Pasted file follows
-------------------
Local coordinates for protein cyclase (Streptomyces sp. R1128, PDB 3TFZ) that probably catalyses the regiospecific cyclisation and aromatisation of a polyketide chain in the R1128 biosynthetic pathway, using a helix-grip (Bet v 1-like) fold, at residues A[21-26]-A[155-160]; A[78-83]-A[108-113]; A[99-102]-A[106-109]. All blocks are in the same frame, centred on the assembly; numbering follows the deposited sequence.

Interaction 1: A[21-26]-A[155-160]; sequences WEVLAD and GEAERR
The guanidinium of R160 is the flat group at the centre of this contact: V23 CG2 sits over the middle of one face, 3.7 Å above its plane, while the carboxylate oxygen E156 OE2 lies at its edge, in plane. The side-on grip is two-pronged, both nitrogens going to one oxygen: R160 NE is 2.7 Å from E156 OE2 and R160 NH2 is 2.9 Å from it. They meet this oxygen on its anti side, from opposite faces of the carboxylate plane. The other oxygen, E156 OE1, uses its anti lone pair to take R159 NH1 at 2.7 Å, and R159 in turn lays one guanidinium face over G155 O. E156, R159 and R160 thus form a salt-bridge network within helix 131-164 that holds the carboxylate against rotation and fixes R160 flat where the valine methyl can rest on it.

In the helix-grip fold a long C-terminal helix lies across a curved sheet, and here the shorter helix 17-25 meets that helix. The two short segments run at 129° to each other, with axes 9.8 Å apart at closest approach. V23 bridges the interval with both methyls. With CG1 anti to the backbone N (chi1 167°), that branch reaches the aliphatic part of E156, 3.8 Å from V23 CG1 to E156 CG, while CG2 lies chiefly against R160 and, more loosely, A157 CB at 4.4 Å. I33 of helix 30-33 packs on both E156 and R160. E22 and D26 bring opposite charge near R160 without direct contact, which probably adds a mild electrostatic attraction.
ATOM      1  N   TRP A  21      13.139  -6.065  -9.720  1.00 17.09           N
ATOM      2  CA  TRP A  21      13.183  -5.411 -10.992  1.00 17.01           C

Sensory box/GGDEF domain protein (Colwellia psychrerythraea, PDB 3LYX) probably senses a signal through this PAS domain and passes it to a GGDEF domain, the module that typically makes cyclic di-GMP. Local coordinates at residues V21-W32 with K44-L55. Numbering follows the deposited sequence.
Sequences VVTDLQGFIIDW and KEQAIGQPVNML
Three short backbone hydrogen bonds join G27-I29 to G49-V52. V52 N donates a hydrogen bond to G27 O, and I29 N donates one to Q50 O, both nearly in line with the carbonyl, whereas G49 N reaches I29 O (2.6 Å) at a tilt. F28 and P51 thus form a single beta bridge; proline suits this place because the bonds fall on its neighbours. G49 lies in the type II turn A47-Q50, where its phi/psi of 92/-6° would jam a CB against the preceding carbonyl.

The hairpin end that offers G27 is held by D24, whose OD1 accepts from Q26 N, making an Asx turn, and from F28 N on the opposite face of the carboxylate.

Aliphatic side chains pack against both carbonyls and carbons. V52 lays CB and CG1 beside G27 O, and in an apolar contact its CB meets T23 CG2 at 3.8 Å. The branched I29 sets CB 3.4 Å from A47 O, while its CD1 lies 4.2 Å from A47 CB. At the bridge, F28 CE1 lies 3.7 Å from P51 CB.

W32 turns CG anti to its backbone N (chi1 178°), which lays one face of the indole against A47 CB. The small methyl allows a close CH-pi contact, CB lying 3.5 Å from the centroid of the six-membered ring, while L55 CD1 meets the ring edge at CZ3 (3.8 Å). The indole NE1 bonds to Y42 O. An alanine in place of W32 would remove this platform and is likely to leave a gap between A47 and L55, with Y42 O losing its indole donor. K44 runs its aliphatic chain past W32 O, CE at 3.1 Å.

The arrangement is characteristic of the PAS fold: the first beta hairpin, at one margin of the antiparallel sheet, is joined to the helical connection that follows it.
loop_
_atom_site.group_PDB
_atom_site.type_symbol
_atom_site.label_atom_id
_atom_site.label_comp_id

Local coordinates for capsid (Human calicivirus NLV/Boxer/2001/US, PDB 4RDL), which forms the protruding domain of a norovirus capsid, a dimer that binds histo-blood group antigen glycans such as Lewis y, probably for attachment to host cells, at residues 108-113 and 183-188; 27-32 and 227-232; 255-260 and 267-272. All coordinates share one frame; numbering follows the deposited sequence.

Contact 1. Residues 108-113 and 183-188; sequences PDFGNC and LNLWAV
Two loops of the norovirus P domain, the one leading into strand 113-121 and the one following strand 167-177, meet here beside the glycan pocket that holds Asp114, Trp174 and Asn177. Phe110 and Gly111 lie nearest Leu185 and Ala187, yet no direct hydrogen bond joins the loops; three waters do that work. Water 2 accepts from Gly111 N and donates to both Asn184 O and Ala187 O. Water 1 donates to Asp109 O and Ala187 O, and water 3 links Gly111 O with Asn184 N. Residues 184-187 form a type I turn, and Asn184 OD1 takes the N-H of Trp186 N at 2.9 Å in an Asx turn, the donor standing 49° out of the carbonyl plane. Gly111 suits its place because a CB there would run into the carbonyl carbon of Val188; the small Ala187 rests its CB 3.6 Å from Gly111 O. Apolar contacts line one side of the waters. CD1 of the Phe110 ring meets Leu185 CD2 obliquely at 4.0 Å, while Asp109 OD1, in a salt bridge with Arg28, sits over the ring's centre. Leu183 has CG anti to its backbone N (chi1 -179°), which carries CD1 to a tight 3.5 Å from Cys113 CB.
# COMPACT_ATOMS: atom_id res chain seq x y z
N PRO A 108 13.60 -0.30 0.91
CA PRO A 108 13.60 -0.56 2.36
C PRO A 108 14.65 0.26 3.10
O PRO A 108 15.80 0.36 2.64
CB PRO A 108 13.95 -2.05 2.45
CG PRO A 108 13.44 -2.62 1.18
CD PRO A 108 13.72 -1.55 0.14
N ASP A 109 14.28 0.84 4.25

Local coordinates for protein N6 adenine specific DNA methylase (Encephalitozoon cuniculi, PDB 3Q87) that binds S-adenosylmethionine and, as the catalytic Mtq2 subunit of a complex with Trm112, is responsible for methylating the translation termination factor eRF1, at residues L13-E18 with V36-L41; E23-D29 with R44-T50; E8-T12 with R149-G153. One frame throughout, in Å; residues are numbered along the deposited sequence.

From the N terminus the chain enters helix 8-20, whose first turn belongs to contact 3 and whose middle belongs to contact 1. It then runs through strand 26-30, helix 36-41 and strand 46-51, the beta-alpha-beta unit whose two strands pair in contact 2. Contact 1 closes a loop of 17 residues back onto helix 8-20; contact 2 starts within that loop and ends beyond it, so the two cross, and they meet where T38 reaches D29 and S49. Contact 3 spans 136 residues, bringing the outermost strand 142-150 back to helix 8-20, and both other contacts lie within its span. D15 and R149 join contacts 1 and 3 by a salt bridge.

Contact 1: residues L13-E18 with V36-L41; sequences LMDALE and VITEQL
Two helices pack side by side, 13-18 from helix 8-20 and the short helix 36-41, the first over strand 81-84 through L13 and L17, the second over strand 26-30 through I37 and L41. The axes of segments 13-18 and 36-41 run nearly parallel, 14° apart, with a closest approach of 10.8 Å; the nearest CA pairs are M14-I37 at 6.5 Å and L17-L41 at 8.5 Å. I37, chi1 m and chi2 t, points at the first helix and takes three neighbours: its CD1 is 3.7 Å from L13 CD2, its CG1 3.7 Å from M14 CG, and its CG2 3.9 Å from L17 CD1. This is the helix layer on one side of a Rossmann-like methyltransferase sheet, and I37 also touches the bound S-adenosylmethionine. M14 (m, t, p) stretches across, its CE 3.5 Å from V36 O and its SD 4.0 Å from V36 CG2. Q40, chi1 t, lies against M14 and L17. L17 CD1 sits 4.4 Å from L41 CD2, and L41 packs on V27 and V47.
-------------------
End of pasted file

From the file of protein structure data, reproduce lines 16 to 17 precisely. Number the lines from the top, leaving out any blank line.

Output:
_atom_site.type_symbol
_atom_site.label_atom_id